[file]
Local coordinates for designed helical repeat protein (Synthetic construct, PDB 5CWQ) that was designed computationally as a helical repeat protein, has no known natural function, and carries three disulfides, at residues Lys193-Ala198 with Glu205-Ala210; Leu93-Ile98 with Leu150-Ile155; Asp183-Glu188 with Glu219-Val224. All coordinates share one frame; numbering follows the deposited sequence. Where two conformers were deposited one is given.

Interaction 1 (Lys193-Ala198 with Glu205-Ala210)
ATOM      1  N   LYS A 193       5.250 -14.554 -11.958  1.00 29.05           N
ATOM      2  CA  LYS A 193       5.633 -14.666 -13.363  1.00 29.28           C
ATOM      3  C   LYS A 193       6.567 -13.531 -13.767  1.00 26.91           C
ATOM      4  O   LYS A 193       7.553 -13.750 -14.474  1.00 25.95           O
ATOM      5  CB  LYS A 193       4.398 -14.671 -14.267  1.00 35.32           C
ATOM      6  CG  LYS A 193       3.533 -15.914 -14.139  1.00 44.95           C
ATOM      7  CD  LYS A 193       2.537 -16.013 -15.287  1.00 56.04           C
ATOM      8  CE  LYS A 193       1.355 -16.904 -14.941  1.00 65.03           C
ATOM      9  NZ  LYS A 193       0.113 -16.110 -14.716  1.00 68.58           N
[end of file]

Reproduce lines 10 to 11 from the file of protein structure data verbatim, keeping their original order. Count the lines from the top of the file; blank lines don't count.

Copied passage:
ATOM      8  CE  LYS A 193       1.355 -16.904 -14.941  1.00 65.03           C
ATOM      9  NZ  LYS A 193       0.113 -16.110 -14.716  1.00 68.58           N